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A Syrian breakthrough in Geneva is unlikely

Since the Syrian civil war began in 2011, Geneva has hosted two rounds of peace talks. Today, Friday, a third round of UN-brokered talks is set to begin in the Swiss city. Sadly, the trajectory is not a positive one, with prospects for a breakthrough to end the war looking even worse than on either of the previous occasions.

The talks were delayed by several days amid uncertainty about who exactly would attend; this uncertainty continued until hours before the conference was due to begin. The night before the rescheduled start date of 29 January, the Syrian opposition said that its officials would not attend unless there were guarantees of an end to government air strikes and sieges; another member of the group said that delegates were on their way to Geneva.

This opposition group is the Saudi-backed High Negotiations Committee, formed after a conference of political and armed factions last month. Given the horror of the regime's sieges and strikes – the barrel bombs, chemical weapons, the starvation in Madaya, to name just a few – the committee's request is hardly unreasonable. It is a measure of how fragile the whole peace process is that the US reportedly threatened the rebels with cutting off support if they did not attend on these grounds.

The stakes are high. More than 250,000 people have been killed over almost five years of war, while 11 million have been forced from their homes. In a video message to the Syrian people, UN envoy Staffan de Mistura – a man with surely one of the most difficult jobs in the world – said that the talks "cannot fail". However, he has tried to keep expectations low. The priority for this first round of talks is to explore prospects for local ceasefires, ramped up efforts against Daesh and improved humanitarian access to besieged areas. The key stumbling blocks – Assad's future, and the formation of a transitional government including the opposition – are firmly off the table. De Mistura plans to hold six months of separate talks with the two sides in the conflict, since there is not enough common ground for them to sit together. Neither side has agreed to a ceasefire of any sort.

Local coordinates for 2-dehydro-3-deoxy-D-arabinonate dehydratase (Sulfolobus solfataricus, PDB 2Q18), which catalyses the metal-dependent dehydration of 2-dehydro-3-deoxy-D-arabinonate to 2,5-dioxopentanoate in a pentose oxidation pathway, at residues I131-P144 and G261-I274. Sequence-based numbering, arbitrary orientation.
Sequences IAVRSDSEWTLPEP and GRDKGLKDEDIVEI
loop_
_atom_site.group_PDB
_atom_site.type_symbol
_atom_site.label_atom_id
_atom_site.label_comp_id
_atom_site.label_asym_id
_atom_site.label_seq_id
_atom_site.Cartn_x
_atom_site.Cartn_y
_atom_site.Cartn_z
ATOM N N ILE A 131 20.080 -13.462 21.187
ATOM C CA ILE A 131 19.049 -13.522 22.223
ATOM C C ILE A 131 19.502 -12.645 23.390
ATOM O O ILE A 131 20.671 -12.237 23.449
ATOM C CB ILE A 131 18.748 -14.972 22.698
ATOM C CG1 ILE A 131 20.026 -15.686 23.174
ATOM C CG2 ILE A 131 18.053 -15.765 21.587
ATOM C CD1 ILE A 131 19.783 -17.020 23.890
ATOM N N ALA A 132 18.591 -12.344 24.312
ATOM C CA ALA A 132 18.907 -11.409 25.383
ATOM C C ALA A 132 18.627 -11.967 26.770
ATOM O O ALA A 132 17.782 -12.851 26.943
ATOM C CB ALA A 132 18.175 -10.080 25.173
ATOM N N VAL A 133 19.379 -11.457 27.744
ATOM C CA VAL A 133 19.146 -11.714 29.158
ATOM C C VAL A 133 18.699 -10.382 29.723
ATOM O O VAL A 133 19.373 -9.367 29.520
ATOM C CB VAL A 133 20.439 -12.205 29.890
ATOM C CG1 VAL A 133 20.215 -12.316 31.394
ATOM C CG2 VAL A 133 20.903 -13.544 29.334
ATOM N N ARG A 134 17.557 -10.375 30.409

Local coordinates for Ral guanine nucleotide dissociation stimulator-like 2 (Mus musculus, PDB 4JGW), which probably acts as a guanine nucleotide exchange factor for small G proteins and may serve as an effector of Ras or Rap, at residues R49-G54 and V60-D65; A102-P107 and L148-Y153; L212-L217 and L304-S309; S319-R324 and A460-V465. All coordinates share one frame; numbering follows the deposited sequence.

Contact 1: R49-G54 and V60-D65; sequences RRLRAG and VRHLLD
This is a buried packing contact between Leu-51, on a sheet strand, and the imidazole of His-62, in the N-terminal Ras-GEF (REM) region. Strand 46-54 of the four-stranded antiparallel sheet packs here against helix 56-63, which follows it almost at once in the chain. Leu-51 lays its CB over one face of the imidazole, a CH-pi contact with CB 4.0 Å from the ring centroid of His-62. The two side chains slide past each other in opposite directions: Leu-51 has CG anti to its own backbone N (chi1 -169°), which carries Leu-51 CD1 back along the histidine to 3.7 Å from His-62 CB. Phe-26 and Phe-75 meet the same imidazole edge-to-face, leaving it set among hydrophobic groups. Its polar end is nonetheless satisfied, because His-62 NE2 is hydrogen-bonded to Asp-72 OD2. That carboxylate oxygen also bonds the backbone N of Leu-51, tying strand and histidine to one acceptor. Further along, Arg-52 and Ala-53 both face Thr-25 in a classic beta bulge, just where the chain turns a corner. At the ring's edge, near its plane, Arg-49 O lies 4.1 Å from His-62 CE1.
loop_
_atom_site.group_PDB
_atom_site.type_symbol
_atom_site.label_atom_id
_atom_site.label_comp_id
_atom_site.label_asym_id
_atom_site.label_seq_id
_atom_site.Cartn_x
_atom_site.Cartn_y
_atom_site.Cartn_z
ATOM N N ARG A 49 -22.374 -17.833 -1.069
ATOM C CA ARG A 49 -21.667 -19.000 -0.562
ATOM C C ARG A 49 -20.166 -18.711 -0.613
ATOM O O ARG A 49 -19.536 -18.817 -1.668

This gradual approach is the result of past experience; at the last round of talks in Geneva, in January 2014, the two sides met, shouted at each other, and left. For any hope of a negotiated settlement, both sides must be willing to make concessions, and must be ready to stop fighting, for whatever reason. Those conditions do not exist here. Making peace is particularly difficult when neither side in a war is winning decisively; if they are roughly matched in strength, both parties think that they risk more than they gain by halting the violence. In Syria, territorial gains and battlefield victories go back and forth between government forces and rebel groups, enough for each side to think that it has a chance of victory. Talks, therefore, are taking place not because the Syrian regime or opposition are ready to sit down and discuss an end to the war, but because of international desperation and pressure.

Since the last, disastrous round of talks in Geneva, the situation has worsened, drawing in more and more international powers. A US-led coalition is carrying out anti-Daesh air strikes and, last autumn, Russia waded in too, supposedly to target Daesh as well, but in practice striking against anti-Assad rebel groups. The involvement of Russia galvanised Western efforts to restart peace talks. So too, has the refugee crisis in Europe, which has precipitated a full-scale political disaster within the EU, highlighting divisions between member states. Yet for all this urgency, there remains little common ground between backers of the opposition and backers of Assad; Russia and Iran, Assad's main supporters, for example, are still firmly on the side of the Syrian regime.

Diplomacy is a slow, laborious process, and De Mistura is right to set out a long-term plan for negotiations. The risk here is that neither side is treating the talks with sufficient seriousness, simply because they are not ready to be around the negotiating table, and that the talks simply give the illusion of progress with little hope of inching along towards a solution. The humanitarian crisis in Syria is perhaps the worst in the world, with mass starvation in blockaded areas, dizzying rates of civilian deaths and the use of barrel bombs among the horrors. Sadly, a breakthrough seemed highly unlikely in Geneva III even before the talks began. Perhaps the most we can hope for is that the foundations are laid upon which future discussions can build.

The views expressed in this article belong to the author and do not necessarily reflect the editorial policy of Middle East Monitor.

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